A few favorite examples of the challenges and needs of my clients, and the solutions I provided.
Case Study 1
Photography by Julieanne Kost
Julieanne’s photos, all shot from the passenger seat of a moving car, are intriguingly ghostly, and filled with motion. I played with these qualities by placing the title on a semi-transparent band, weaving through the grove of trees. The clear, understated typography is easily read at thumbnail size, and also blends in… like a ghost…
An unusual aspect of this project is that the author needed to see the completed design, before starting to write. Typically, the author provides the content, and the designer devises the layout to fit. Julieanne, however, wanted my layout to inform her content. The process involved much more frequent and circular communication between Julieanne and I—a complex approach, yet one of my most enjoyable projects, to date.
CASE STUDY 2
Living the Dream
New Riders Voices That Matter
Oh gosh, no—he’s not flipping the bird! But he caught your attention, didn’t he?
Creatives think and work differently from other businesspeople, yet most business titles don’t address our type of mindset. This no-holds barred guidebook acknowledges the intensity that drives our imaginations, along with the professionalism required of us to be successful—it teaches us to approach business with a daringness, to catch our clients and customers’ attention, and to relish our success.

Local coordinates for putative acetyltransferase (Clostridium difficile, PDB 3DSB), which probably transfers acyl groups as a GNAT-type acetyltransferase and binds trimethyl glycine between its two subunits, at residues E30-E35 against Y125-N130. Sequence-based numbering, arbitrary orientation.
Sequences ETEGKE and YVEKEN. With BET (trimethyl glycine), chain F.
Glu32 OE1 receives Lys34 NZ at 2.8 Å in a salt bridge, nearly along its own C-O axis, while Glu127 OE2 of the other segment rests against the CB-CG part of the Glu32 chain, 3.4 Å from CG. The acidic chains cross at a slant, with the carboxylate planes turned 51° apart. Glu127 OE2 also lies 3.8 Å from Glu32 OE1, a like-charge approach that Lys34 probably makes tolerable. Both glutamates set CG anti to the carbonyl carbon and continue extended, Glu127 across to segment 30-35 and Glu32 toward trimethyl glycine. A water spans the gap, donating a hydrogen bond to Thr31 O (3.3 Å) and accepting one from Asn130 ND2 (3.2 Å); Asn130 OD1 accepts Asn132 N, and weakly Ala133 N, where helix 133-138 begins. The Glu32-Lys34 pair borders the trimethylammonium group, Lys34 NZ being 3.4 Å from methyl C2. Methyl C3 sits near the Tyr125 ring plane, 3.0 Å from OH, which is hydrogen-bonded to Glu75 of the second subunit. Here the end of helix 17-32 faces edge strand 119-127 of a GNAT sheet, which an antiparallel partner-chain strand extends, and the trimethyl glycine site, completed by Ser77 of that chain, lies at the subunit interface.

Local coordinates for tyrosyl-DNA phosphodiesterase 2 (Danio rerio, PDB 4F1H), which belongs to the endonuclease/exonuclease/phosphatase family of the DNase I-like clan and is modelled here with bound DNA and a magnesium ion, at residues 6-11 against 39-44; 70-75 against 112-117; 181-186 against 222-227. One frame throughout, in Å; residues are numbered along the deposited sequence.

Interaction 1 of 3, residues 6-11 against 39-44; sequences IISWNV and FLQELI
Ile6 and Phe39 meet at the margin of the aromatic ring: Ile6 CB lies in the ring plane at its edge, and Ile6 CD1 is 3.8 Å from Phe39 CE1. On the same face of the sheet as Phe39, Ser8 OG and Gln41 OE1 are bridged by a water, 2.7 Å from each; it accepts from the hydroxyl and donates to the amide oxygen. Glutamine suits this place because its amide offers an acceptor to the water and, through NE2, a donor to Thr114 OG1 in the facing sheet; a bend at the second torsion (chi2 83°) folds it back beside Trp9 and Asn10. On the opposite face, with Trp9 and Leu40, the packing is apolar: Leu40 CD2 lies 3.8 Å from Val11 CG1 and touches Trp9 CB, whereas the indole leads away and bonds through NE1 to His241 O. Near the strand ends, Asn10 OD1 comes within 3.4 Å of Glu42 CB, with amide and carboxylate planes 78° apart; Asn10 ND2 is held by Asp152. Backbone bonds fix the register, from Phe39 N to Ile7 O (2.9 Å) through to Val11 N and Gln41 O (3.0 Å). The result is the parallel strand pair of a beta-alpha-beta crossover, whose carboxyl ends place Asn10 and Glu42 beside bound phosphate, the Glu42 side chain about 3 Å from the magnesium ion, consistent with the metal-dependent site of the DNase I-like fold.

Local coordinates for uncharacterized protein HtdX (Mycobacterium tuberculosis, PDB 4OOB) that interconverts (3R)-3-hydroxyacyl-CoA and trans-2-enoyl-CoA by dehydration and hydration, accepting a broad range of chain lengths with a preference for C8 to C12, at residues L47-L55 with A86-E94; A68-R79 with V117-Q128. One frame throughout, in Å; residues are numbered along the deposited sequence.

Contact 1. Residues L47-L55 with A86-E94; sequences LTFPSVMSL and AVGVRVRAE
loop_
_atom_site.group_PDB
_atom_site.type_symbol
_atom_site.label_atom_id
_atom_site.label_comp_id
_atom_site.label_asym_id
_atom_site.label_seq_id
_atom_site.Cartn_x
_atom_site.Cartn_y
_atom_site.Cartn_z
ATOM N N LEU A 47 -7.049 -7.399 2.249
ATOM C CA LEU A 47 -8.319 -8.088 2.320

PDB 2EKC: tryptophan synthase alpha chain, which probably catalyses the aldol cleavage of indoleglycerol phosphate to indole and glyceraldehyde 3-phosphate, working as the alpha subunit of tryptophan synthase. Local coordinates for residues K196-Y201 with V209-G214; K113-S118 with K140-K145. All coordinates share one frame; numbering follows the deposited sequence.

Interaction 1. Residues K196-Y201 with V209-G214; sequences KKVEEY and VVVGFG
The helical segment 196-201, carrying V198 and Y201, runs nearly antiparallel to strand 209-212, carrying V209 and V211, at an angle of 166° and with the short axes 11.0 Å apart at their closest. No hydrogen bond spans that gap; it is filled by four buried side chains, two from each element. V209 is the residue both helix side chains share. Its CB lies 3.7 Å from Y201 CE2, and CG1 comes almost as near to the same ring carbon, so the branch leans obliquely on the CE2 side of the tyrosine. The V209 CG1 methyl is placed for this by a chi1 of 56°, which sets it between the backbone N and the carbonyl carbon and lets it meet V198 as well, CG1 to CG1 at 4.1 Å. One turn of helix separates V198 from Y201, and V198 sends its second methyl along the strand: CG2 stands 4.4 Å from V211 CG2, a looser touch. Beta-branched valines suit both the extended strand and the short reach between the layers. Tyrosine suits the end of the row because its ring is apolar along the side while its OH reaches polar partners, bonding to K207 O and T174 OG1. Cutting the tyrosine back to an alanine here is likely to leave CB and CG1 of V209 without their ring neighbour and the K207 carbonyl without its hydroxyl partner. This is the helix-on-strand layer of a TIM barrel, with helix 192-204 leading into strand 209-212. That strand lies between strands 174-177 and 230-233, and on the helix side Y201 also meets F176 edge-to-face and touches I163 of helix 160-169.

That zeal, however, is nothing without professionalism; to succeed as a creative requires a balanced approach. This layout achieves that balance through its dramatic color scheme, imagery, and geometry, paired with a solid grid and clean, approachable typography.
CASE STUDY 3
Cover photo: Jeff Rojas
While the excitement of Jeff Rojas’s cover photo lies in its high-contrast, crisp highlights, its strength lurks in the shadows. Holding the near-invisible details of the model’s obscured face is quite an an achievement on press—it’s too easy to oversaturate the shadows, or blow out the highlights. For this cover, I carefully adjusted select areas of image levels, and printed using a slightly warm-toned, mixed-black process. The result was exactly what Jeff sought in properly reproducing his beautifully understated portrait.
CASE STUDY 4
BEFORE & AFTER
New Riders Voices That Matter
Images for photo collage by Martin Evening
Author/photographer, Martin Evening implored: “whatever you do, don’t split the cover in two!”
So, how does one avoid the cliché A-B format of the typical before-and-after display? By punching a hole in space and time—by creating portals through which we may view both where we have been and what is to come.
CASE STUDY 5
STILL in MOTION
GoPro Professional Guide To Filmmaking
How does one convey, in a static format, the excitement—the sense of motion and time—of drone photography? By using a cinematic approach: all elements adhere to a very horizontal flow; the wide text column pushes the norms of text line length to draw the eyes along, without impacting readability; and the dramatic, full-bleed images draw the reader into each scene.